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My trip to visit Planned Parenthood of Pasadena and San Gabriel Valley was a true homecoming — I had the opportunity to visit the health center where I was first a Planned Parenthood patient, 20 years ago. People have asked what it was like to visit it so many years later, and the truth is, I wouldn’t be able to tell you if the health center looked any different — if the walls were a different color, or if the waiting room was in a totally different area. All I can remember of going there as a young person was how scared I was. I was so terrified that when I saw some pamphlets in the waiting area I thought, “I’ll just take some of those and then leave,” but then I was called back to speak with a nurse practitioner. And she spoke to me with respect, without judgement. I remember leaving the Pasadena health center, after receiving birth control and information, feeling cared for. That is still clearly how the health center and PPPSGV is making thousands of other people feel. I was so lucky to witness empathetic health care professionals in action as PPPSGV President and CEO Sheri Bonner showed me around the health center and introduced me to her compassionate, talented team.

“We have done extensive quality work in our health centers through a team-centered patient care approach,” Sheri said. This ensures that all patients who come in for services such as contraception, well-person exams, HIV prevention (PrEP and PEP), and STI testing or treatment are in and out of the health center in an hour or less on average, she added. Approaches to care like this help PPPSGV be the provider of choice, not the provider of last resort, and I got to hear a lot about it during my chance to meet health center staff.

PPPSGV’s Pasadena health center may have been the same health center I received care at years ago, but over the years PPPSGV has greatly expanded their services, physical locations, and partnerships, all based off of the needs of the communities they serve.

Sheri and her team have been very deliberate about how they are expanding. They have conducted feasibility studies to understand the greatest unmet needs, and what’s needed to meet them. Then, they work to build the right infrastructure to support any new services.  “For 60% of our patients, we are their only source of health care,” Sheri told me. In their initial research, PPPSGV identified mental health as one of the biggest unmet needs of patients in the communities they serve. Later this year, they hope to begin offering mental health services and plan to implement mental health screenings into family planning visits and provide linkages to care through partnerships with LA County and local mental health providers.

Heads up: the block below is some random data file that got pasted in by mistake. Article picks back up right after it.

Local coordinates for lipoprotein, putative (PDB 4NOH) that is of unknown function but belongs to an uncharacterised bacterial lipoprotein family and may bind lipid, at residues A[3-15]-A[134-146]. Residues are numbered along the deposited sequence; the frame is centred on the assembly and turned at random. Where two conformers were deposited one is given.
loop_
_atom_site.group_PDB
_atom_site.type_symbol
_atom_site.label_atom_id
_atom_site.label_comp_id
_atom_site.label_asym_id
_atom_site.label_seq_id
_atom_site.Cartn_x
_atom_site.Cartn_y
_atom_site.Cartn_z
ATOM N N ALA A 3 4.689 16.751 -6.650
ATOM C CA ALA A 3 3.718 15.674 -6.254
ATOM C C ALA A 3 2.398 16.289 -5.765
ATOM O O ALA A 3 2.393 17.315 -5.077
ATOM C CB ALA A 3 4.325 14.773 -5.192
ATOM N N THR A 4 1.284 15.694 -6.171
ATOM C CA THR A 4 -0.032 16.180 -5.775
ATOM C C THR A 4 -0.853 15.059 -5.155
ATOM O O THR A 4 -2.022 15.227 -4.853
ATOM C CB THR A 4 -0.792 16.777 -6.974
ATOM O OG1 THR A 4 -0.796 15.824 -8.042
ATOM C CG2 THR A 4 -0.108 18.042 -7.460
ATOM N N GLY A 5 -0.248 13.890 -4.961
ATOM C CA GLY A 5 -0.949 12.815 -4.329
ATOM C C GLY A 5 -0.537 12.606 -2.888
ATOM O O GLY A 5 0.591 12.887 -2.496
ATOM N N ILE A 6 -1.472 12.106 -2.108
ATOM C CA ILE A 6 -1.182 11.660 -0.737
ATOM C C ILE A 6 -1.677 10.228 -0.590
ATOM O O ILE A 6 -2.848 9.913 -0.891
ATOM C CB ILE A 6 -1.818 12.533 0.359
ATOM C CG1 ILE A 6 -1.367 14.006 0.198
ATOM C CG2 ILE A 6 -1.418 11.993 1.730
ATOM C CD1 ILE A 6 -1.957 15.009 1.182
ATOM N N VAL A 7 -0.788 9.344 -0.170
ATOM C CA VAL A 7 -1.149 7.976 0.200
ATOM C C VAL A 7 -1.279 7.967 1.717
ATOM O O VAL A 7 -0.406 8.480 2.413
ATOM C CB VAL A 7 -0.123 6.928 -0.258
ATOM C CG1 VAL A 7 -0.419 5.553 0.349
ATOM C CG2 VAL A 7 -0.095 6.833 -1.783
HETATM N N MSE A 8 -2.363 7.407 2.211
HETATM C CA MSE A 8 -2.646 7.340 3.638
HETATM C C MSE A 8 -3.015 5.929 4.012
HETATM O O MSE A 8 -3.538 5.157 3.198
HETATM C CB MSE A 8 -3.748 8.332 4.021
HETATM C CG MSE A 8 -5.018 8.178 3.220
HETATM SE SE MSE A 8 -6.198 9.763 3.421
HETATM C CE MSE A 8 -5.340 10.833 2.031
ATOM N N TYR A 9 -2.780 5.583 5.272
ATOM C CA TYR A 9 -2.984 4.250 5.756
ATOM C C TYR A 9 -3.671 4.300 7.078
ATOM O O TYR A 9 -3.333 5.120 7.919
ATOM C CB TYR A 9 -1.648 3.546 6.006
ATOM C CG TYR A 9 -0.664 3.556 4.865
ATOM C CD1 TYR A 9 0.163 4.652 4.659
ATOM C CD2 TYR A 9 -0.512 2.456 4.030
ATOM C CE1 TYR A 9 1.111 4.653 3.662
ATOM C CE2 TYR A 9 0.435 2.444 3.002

PPPSGV now provides transgender care and recently launched a transgender patient navigation program. Once a month, the Pasadena health center also offers mammograms, providing a life-saving service many of their patients may otherwise not be able to access.

PPPSGV’s staff also updated me on their plans to expand the number of their health centers, providing a vital health care resource for underserved communities in their region. This year, they plan on opening two new health centers. In Glendale, there are a shortage of providers who participate in California’s Medicaid program, forcing many patients to delay care or rely on emergency rooms. More than 3,000 Glendale residents travel to other PPPSGV health centers each year for care and 65% Glendale’s adult population has never been tested for STIs or HIV. PPPSGV will open another health center in Baldwin Park, where over 20% of residents are single mothers and 17% of residents are uninsured. And, in 2021 PPPSGV plans to open a health center in Highland Park, which has the highest rates of HIV in PPPSGV’s service area. Twenty percent of Highland Park’s residents are non-citizen immigrants, a population we know is consistently left out of the health care system.